Today, we look at HP's StorageWorks Scalable File Share (HP SFS), and how it is likely to be delivered.
HP SFS is HP's implementation of Lustre and is on track for delivery in the third quarter of this year. Like all Lustre implementations, it is fully Posix-compliant and is designed to service Linux clusters running applications that require fast data access across a large number of nodes. It should be viewed as a strategically important part of HP's overall vision for a "storage grid," along with HP's StorageWorks Reference Information Storage System (RISS), announced a few months ago.
The target market for Lustre (and hence, for HP SFS) can be described as being those clustering environments with I/O bandwidth and/or total storage requirements that are larger than what can be easily supplied by an NFS server. Generally speaking, this does not mean smaller clusters, or supercomputing environments in which high-speed data transmission is not an issue.
The real targets will be those clusters that are starting to be thought of as grids, environments with greater than 100 terabytes of storage in a single filesystem, and in which the demand for I/O bandwidth is in a range of tens of gigabytes per second. Requirements such as these can be expected to occur in some areas of the biosciences, with digital content creation; in oil and gas exploration; and at national laboratories, for example. It is also a fair bet that, because the need for computing expands like gas to fill all available space, this will at some point find lots of uses in commercial environments as well.
Because of the high-performance computing environments in which HP SFS and other Lustre implementations will be used, I can safely say that these filesystems are clearly not intended for the computationally faint of heart. But because the filesystem supports the most stringent computing demands does not also mean that storage management should be another challenge, however.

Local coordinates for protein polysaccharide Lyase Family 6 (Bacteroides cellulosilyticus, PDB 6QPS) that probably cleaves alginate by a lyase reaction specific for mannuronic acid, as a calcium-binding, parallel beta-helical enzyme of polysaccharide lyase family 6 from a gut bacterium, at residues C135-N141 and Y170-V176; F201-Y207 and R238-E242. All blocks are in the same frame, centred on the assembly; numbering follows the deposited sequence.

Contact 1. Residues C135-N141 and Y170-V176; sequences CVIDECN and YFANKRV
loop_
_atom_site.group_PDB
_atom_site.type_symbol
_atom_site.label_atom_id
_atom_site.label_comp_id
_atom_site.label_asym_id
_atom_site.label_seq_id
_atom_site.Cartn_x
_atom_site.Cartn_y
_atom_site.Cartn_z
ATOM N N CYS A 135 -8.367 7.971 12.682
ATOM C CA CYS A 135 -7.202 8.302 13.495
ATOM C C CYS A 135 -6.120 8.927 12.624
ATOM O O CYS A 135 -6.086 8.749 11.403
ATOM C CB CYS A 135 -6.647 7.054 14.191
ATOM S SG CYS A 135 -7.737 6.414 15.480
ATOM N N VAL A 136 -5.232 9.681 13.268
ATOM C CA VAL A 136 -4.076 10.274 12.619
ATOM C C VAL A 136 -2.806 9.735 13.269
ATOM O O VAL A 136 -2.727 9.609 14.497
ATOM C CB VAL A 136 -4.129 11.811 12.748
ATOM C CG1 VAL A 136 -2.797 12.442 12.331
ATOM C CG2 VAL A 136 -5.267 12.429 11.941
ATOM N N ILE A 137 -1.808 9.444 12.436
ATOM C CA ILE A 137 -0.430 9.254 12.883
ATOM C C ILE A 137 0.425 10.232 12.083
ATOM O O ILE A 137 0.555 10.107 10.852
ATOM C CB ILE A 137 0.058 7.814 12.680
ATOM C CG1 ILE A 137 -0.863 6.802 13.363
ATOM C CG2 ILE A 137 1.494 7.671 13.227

Fortunately, HP SFS is designed both to scale up, with its single sharable filesystem, and to scale out in terms of both bandwidth and capacity.
The entire filesystem, virtualized across a grid of (theoretically) almost any size, can be managed from a single management console. As the system grows, the new capacity is incorporated within the existing filesystem.
HP adds capacity, and bandwidth scales out, with a grid, built in increments HP calls "smart cells." Smart cells are clusters of standardized hardware - a mix of HP's ProLiant servers and StorageWorks arrays - that are likely to use a mix of serial ATA (SATA), Fibre Channel, SCSI, and HP's experiment with Fibre ATA drives in a RAID 5 configuration.
Of course, Linux code is publicly open and is worked on by contributors all over the world. And even though some companies (Red Hat and SuSE) do a lion's share of the distribution, and despite the fact that several vendors (IBM and Sun, for example) ship Linux on their machines, the intent of the Linux community is to keep the operating system open, non-proprietary and available to all.
Why then we should ask, would anyone want to buy Linux-based storage from a single vendor, and risk the possibility of a proprietary implementation? We will save that discussion for another time.